I don’t. They reckon there’s only about 9 original plots in the world and all stories are a fresh twist on them. I mean, a boy wizard was hardly a new idea, right? But, it’s how each writer tells that age-old story that sets each book apart. So I guess I try to do that, bearing in mind there’s something very comforting to a reader – a genre reader anyway – about the familiarity of stories. Writing something to be new and innovative is, for me, the wrong way to approach my job. I don’t write to be clever with words or to set the world on fire. I write to entertain. I am Netflix!
What have you learned about writing, agents and publishers along the way?
I’ve learned that all you can really control is the writing side – so much is actually out of your hands unless you self publish but even then, there’s no guarantee your book is going to find an audience. I’ve learned that it takes talent, persistence, agility and a sprinkle of luck (sometimes a shit load of it) to make it as a full-time writer. I’ve learned that a good agent and a good publisher /editor is gold but they’re all not created equal and they are first and foremost a business.
You wrote the novel Numbered with your sister. Can you tell us about that process? At any point did you want to strangle one another?
At no point did we want to strangle each otherJ. We’d already written 2 books together so we were confident in our process and we have such similar writing styles and personalities, it was actually incredibly easy. And fun! I think the secret to co-writing is to plan/plot as much as possible in advance. Our process was to each own a POV character and tell the story in alternating POV chapters. Then we sent the chapters via email when we were done and the story came together. I used to love getting Ros’s chapter and reading her take on what we’d decided was going to happen. It was always fresh and wonderful and inspired me to go on and write the next chapter. I really think it pushed us to be better writers because I wanted my contribution to be just as good.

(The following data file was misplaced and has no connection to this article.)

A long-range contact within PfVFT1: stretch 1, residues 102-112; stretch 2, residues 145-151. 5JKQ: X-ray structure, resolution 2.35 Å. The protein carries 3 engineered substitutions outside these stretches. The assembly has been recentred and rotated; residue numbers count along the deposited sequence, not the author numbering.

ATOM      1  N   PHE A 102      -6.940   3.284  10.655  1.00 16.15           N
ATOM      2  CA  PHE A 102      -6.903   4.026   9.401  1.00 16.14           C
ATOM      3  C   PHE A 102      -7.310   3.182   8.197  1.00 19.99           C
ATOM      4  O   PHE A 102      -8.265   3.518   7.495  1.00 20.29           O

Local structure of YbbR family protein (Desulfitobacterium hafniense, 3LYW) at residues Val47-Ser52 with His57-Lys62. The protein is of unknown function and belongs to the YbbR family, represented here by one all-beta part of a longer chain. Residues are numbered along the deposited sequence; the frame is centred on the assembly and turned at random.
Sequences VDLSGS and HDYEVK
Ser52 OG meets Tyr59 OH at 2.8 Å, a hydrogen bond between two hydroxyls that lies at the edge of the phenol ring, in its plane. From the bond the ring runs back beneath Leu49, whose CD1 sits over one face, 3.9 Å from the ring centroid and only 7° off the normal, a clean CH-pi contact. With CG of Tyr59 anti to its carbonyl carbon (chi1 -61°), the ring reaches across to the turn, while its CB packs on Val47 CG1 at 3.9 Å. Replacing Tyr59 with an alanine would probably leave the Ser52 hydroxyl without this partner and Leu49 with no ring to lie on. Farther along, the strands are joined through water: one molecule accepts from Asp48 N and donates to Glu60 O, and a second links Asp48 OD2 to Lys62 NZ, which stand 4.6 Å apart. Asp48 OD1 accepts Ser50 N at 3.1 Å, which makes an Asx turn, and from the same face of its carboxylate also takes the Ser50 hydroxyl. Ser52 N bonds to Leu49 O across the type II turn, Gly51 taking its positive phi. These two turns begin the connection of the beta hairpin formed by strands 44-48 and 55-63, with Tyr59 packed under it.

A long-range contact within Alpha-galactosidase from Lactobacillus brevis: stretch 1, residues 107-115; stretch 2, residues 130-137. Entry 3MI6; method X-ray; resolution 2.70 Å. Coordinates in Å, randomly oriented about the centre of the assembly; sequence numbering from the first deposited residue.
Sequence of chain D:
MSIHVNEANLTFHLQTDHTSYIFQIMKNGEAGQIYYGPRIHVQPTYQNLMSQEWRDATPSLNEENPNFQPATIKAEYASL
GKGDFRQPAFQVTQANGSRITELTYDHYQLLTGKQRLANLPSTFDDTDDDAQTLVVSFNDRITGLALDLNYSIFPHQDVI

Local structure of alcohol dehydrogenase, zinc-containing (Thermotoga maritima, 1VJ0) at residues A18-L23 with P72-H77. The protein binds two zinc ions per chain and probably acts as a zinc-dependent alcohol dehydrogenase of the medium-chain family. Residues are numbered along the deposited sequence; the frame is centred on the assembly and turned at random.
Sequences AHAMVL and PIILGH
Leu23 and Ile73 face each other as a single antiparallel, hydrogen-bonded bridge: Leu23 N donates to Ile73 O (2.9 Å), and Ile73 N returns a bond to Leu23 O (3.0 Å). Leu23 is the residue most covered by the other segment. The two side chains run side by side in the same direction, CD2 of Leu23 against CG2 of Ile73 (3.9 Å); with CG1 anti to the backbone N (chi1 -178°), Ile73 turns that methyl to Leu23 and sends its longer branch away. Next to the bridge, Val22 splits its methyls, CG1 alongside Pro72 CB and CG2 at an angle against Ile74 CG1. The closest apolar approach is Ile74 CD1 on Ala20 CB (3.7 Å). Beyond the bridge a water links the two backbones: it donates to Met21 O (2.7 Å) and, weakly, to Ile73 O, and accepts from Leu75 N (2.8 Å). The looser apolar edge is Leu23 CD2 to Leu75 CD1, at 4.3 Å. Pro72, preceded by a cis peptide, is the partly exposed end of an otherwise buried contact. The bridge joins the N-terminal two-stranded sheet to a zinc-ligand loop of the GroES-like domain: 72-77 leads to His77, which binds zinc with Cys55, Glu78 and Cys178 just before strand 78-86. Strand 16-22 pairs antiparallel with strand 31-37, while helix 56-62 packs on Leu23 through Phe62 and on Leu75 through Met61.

Describe your life as a writer for us. I know you occasionally get whisked to Europe for decadent lunches with publishers. Is that common?
Lol – I do visit my publisher when I’m overseas and they do take me to lunch which is hands down soooo freaking cool! But no one’s shouting me business class airfares to swan around the world just yet J I might have to be more like JK or EL before something like that happens! Sadly the everyday reality is me staying in my PJ’s for way too long and bleeding all over the keyboard. Writing a book is hard! Having written a book is awesome.
I’ve heard you say that networking is a cornerstone of a successful writing career. Any additional advice for fellow authors who may be earlier in their careers? For instance, how important are competitions and awards, writers conferences, etc?
Comps are great for learning craft as long as you only enter the ones that give you feedback. Awards are lovely but not something you can count on. Conferences are gold. G.O.L.D. Find your tribe – the body that’s there to support your particular genre – join them and go to their workshops and conferences and get into their online communities. Not only will you find kinship but you’ll improve your craft and get to know industry people as well. This is where your networking really comes into force. You can face-to-face pitch manuscripts at a lot of writer conferences these days to an editor or an agent. That’s worth the admission price alone! If I had one piece of advice I’d recommend you invest in attending a writing conference (appropriate to what you’re writing) every year. If you’re looking at ROI, it’s the best bang for buck IMHO. But make sure you work it work it, when you’re there – get your money’s worth! Learn craft but also go to industry workshops, introduce yourself to people etc. The connections you make at conferences may not be immediately evident but they can be career starting/building.
Intrigued? – Freebies and loads of new Amy Andrews titles.
Her latest release is Troy: American Extreme Bull Riders Tour.